In March 2022 we were treated to a wonderful lecture by local conservationist and wildlife expert John Tyler.
John took us on a journey through 100 million years of the Chilterns’ history, from their formation to future challenges.
The chalk of the Chilterns was formed in shallow tropical seas, where the skeletons of microscopic planktonic creatures fell to the seabed and eventually formed bedrock. Millions of years later the Earth’s plates moved and collided, pushing up many areas to form hills and mountains, including the Alps and the Chiltern Hills. Today, any exposed chalk reveals fossils of fellow inhabitants of these ancient seas. These include tiny Lamp shells, bivalves with a feeding tube, whose form looks similar to Roman oil lamps, as well as the plates and spines of sea urchins.
As dead sea fauna decayed, their skeletons dissolved and the silica later recrystalised to form flint. Small roundish nodules of flint are often found locally, which formed around sea sponges – broken open they may reveal the fossilised sponge in the centre.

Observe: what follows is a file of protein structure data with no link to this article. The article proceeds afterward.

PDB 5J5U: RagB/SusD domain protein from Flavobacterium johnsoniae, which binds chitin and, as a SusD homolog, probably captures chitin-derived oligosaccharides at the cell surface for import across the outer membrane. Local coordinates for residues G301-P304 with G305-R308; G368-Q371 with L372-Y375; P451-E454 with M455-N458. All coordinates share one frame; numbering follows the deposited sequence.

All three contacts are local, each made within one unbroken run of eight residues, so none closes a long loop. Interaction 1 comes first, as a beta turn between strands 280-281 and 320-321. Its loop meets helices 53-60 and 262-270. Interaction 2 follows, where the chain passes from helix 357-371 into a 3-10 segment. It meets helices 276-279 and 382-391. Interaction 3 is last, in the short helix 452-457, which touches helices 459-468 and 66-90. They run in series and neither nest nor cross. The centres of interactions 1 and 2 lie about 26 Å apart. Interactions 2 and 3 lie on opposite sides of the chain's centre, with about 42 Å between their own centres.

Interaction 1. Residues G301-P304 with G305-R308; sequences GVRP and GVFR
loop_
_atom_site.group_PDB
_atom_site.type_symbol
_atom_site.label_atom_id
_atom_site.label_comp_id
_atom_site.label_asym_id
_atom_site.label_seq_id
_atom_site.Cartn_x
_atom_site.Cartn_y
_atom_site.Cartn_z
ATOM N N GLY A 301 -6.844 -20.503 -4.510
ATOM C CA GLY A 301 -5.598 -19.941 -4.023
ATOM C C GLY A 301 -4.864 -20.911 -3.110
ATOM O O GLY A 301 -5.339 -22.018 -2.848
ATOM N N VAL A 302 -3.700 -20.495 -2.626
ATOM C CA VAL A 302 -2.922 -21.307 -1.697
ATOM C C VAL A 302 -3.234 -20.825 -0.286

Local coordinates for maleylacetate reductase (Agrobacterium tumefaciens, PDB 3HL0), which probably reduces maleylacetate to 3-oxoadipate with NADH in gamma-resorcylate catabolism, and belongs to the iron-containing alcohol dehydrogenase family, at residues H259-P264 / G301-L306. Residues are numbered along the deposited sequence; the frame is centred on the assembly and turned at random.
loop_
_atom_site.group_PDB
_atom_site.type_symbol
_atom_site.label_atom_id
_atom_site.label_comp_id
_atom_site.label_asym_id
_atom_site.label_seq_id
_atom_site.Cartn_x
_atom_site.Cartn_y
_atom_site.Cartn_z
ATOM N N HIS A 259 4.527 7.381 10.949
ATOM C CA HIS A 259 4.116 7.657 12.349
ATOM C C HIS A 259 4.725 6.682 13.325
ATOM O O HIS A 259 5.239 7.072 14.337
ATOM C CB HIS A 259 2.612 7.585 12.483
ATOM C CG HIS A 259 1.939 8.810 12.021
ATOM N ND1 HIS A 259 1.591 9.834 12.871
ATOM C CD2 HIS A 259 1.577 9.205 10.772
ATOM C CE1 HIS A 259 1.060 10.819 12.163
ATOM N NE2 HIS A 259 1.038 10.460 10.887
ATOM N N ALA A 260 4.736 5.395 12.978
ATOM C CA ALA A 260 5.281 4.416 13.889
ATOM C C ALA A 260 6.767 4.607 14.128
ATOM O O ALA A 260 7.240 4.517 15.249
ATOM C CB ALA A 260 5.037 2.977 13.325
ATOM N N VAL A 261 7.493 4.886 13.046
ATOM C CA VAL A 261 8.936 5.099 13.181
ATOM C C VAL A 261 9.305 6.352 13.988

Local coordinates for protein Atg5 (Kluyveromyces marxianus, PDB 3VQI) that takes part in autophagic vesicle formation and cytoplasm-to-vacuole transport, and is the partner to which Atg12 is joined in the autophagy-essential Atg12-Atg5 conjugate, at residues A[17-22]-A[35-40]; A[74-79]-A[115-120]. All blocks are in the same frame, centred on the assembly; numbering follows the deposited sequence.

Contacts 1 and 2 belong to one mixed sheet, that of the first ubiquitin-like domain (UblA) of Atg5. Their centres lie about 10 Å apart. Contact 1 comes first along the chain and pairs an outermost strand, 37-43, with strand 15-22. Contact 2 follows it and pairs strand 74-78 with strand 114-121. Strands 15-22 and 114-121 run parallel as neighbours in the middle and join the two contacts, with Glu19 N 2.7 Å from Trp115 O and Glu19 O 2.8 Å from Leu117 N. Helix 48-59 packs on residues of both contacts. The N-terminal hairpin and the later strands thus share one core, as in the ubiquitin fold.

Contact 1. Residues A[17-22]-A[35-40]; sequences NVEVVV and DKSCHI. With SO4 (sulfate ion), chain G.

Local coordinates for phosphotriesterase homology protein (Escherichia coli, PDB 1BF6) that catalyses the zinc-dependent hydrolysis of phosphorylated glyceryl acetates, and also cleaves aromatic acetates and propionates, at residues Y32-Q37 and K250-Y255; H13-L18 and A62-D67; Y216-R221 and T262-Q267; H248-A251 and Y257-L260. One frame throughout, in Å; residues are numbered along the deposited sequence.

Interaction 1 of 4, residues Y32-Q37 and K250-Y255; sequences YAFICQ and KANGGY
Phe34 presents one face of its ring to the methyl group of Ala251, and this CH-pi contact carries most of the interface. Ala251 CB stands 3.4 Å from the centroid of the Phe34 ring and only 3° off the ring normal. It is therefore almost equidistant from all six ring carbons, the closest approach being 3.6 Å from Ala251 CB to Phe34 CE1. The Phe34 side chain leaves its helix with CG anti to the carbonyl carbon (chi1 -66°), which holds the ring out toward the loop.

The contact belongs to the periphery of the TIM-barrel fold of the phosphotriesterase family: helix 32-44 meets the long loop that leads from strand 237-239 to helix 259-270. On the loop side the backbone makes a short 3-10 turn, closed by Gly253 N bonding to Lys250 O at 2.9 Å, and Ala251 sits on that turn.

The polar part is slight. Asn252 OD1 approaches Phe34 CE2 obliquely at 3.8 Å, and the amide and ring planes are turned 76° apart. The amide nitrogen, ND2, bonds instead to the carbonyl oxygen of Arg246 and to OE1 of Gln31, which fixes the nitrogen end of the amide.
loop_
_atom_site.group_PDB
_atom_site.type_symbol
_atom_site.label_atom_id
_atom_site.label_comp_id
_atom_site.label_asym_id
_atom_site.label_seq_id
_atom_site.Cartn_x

Time travelling forward to 50,000 years ago John explored the wildlife of the Ice Ages. The coombes that are so typical of the Chilterns were formed when water couldn’t permeate the frozen chalk, instead running off to carve valleys. With so much water locked up in ice, sea levels were much lower than today and Britain was part of a huge land mass extending across Europe and Asia. Ice Age animals could have vast ranges, including bison and the famous Woolly Mammoth. Mammoths used their curved horns to clear snow to expose sedges on which to graze and their huge, ridged teeth can be found on the Thames side of the Chilterns, washed over millennia into gravel beds.
Still surviving from this era is Juniper. It has associated species including the Juniper Shield Bug which is well camouflaged on its green home. One fungus growing on Juniper has a very specific lifecycle. The crispy dried fruiting bodies become rehydrated into golden coral-like spikes in wet weather. Spores are wind dispersed where they only infect Hawthorn. The fruiting bodies now take on a completely different form, spores being released again from little brown nest-like structures that are dispersed to re-infect Juniper. Despite growing for millennia, Juniper is declining across its range with not enough new plants germinating to replace old and dying plants.